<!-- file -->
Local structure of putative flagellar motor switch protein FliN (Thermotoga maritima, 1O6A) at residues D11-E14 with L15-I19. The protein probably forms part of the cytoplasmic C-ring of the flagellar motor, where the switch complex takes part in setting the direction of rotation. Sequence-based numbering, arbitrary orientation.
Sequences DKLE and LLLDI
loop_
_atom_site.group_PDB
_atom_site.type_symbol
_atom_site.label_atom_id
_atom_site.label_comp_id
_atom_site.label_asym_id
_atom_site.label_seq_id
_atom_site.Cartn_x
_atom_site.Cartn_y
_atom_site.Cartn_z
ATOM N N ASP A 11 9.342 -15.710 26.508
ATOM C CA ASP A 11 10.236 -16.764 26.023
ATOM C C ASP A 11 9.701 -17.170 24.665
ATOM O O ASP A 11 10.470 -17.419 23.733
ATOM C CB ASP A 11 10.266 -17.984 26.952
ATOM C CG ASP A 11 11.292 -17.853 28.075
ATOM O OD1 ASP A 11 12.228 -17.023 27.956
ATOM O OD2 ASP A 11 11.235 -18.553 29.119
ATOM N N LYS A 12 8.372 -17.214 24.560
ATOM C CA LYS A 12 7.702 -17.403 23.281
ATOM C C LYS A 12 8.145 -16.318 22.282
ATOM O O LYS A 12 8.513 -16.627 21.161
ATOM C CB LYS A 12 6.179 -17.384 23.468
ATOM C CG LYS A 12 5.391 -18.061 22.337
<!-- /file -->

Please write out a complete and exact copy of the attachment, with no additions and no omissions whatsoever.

Local structure of putative flagellar motor switch protein FliN (Thermotoga maritima, 1O6A) at residues D11-E14 with L15-I19. The protein probably forms part of the cytoplasmic C-ring of the flagellar motor, where the switch complex takes part in setting the direction of rotation. Sequence-based numbering, arbitrary orientation.
Sequences DKLE and LLLDI
loop_
_atom_site.group_PDB
_atom_site.type_symbol
_atom_site.label_atom_id
_atom_site.label_comp_id
_atom_site.label_asym_id
_atom_site.label_seq_id
_atom_site.Cartn_x
_atom_site.Cartn_y
_atom_site.Cartn_z
ATOM N N ASP A 11 9.342 -15.710 26.508
ATOM C CA ASP A 11 10.236 -16.764 26.023
ATOM C C ASP A 11 9.701 -17.170 24.665
ATOM O O ASP A 11 10.470 -17.419 23.733
ATOM C CB ASP A 11 10.266 -17.984 26.952
ATOM C CG ASP A 11 11.292 -17.853 28.075
ATOM O OD1 ASP A 11 12.228 -17.023 27.956
ATOM O OD2 ASP A 11 11.235 -18.553 29.119
ATOM N N LYS A 12 8.372 -17.214 24.560
ATOM C CA LYS A 12 7.702 -17.403 23.281
ATOM C C LYS A 12 8.145 -16.318 22.282
ATOM O O LYS A 12 8.513 -16.627 21.161
ATOM C CB LYS A 12 6.179 -17.384 23.468
ATOM C CG LYS A 12 5.391 -18.061 22.337